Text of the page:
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HOW IT GREW
 To
T. Michael Pope
{161}
I SUPPOSE that, after all, I am at heart a good deal of a snob, for I remember taking enormous pleasure in being seen in Captain Porritt’s company as we sauntered by British Headquarters, and passed along by the side of the quay until we reached the Café Roma. For Porritt was most decidedly a notability in Salonika. He would have attracted attention anywhere. He was dark and sudden, like a Spaniard. He had an air of distinction, even of disdain, and though his face was peculiarly animated, it never revealed anything. He looked what he was; an eager young aristocrat, absorbed in and hugely entertained by his surroundings. Every part of him had intuition: his hands knew.
Now, I must explain that Porritt had been in some little trouble. A lady, I think; certainly not drink. She was somebody else’s wife, and Somebody Else happened to be a millionaire merchant. So for three weeks Salonika had been closed to Porritt, and to-day was the first day of the ban’s lifting.
“I’d better go slow the first day, Old Thing,” he said; “we’ll go to the Roma instead of the White Tower, and after lunch, if that little room’s empty, you shall play Brahms to me—especially the Little Valse.”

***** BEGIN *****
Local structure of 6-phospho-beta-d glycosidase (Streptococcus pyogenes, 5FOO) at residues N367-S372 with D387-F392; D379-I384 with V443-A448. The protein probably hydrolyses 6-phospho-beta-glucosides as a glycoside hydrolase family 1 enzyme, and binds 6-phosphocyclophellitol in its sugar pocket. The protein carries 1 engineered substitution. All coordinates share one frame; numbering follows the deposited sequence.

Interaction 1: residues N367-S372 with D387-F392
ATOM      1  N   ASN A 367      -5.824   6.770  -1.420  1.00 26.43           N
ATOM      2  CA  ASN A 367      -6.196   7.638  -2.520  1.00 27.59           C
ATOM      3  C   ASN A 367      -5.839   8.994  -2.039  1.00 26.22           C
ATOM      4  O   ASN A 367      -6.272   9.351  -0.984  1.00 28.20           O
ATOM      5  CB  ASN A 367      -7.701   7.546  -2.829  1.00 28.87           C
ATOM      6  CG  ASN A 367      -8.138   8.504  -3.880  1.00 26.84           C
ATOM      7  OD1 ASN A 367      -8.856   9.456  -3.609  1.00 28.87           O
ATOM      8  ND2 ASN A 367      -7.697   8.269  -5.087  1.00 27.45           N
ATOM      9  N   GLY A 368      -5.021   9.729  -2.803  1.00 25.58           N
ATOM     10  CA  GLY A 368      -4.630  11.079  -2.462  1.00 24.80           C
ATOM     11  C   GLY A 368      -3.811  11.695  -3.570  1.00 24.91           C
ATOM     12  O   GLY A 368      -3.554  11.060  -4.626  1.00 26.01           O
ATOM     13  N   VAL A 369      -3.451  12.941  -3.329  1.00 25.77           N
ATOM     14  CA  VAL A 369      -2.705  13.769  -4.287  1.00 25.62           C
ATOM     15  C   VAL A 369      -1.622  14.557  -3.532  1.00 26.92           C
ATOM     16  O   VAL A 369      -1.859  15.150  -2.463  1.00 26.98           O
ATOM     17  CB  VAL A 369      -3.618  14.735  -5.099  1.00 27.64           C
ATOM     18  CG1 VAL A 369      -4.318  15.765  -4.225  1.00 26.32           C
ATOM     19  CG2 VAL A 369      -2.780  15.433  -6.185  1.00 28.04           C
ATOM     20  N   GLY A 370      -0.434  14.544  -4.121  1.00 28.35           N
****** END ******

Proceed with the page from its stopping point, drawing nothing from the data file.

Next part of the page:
We mounted the stone stairway that takes you so unexpectedly to the restaurant. As soon as the manager saw Porritt he came fussing towards us.
“Ah{162}, monsieur!” he exclaimed, delightedly; “you once more! Are you well? Yes?”
“Excessively. But how crowded you are!”
The manager gazed around at his cosmopolitan clients, and smiled reassuringly.
“There, in the corner—a table for two. True, it is engaged for somebody else, but you shall have it.”
He tangled fatly through the room, and, when at the table, turned about and smiled.
We sat down, and our guide handed a wine list to Porritt.
“It is some weeks since you were in Salonika?” he suggested, rather than asked.
“Yes; three. Very busy up-country. Very busy ... ve ... ry ... bu ... sy ...” Porritt’s eyes were among the champagnes.
“Ah: Indeed! Something important then?” (He had not heard of Somebody Else’s wife.)
Porritt looked up and winked knowingly. “Rather! You wait and see.” He lowered his voice, adding, confidentially: “There’s a move on.”
“Ah! The Big Push!”
His eyebrows shaped themselves into a question.
Porritt nodded gravely and impressively.
“The Big Push! The Big Push!” breathed the manager once more.
He murmured the words reverently and softly, and at once increased in stature a couple of inches, thus falsifying the spirit, if not the letter, of the Scriptural axiom. He was one of the Few who Knew. He was a personality.{163}